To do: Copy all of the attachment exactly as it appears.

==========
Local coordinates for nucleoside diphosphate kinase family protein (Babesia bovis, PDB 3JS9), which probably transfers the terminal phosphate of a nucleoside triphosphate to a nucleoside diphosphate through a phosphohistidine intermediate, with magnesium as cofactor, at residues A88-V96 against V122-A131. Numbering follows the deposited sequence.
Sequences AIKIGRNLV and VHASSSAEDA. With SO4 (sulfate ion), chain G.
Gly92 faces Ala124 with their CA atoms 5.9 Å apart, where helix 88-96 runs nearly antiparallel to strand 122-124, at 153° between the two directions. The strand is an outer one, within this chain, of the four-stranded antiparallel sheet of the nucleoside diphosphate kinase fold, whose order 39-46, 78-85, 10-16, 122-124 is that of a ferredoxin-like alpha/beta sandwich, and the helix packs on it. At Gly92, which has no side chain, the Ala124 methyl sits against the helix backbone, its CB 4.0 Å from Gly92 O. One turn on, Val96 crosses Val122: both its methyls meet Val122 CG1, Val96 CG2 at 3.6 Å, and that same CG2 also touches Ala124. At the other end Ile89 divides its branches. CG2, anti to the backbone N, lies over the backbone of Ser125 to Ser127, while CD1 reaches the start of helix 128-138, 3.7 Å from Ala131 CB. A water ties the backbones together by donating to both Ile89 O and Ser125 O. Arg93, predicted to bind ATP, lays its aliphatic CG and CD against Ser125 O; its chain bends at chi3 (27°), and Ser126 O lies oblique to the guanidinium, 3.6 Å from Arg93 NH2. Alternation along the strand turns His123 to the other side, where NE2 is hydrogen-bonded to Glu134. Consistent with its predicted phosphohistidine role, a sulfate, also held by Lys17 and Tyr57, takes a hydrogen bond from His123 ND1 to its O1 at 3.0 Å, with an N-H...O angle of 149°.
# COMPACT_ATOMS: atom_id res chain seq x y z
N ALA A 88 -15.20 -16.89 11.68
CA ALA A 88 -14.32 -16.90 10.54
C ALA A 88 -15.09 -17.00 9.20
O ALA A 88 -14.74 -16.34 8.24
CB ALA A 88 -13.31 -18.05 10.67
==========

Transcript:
Local coordinates for nucleoside diphosphate kinase family protein (Babesia bovis, PDB 3JS9), which probably transfers the terminal phosphate of a nucleoside triphosphate to a nucleoside diphosphate through a phosphohistidine intermediate, with magnesium as cofactor, at residues A88-V96 against V122-A131. Numbering follows the deposited sequence.
Sequences AIKIGRNLV and VHASSSAEDA. With SO4 (sulfate ion), chain G.
Gly92 faces Ala124 with their CA atoms 5.9 Å apart, where helix 88-96 runs nearly antiparallel to strand 122-124, at 153° between the two directions. The strand is an outer one, within this chain, of the four-stranded antiparallel sheet of the nucleoside diphosphate kinase fold, whose order 39-46, 78-85, 10-16, 122-124 is that of a ferredoxin-like alpha/beta sandwich, and the helix packs on it. At Gly92, which has no side chain, the Ala124 methyl sits against the helix backbone, its CB 4.0 Å from Gly92 O. One turn on, Val96 crosses Val122: both its methyls meet Val122 CG1, Val96 CG2 at 3.6 Å, and that same CG2 also touches Ala124. At the other end Ile89 divides its branches. CG2, anti to the backbone N, lies over the backbone of Ser125 to Ser127, while CD1 reaches the start of helix 128-138, 3.7 Å from Ala131 CB. A water ties the backbones together by donating to both Ile89 O and Ser125 O. Arg93, predicted to bind ATP, lays its aliphatic CG and CD against Ser125 O; its chain bends at chi3 (27°), and Ser126 O lies oblique to the guanidinium, 3.6 Å from Arg93 NH2. Alternation along the strand turns His123 to the other side, where NE2 is hydrogen-bonded to Glu134. Consistent with its predicted phosphohistidine role, a sulfate, also held by Lys17 and Tyr57, takes a hydrogen bond from His123 ND1 to its O1 at 3.0 Å, with an N-H...O angle of 149°.
# COMPACT_ATOMS: atom_id res chain seq x y z
N ALA A 88 -15.20 -16.89 11.68
CA ALA A 88 -14.32 -16.90 10.54
C ALA A 88 -15.09 -17.00 9.20
O ALA A 88 -14.74 -16.34 8.24
CB ALA A 88 -13.31 -18.05 10.67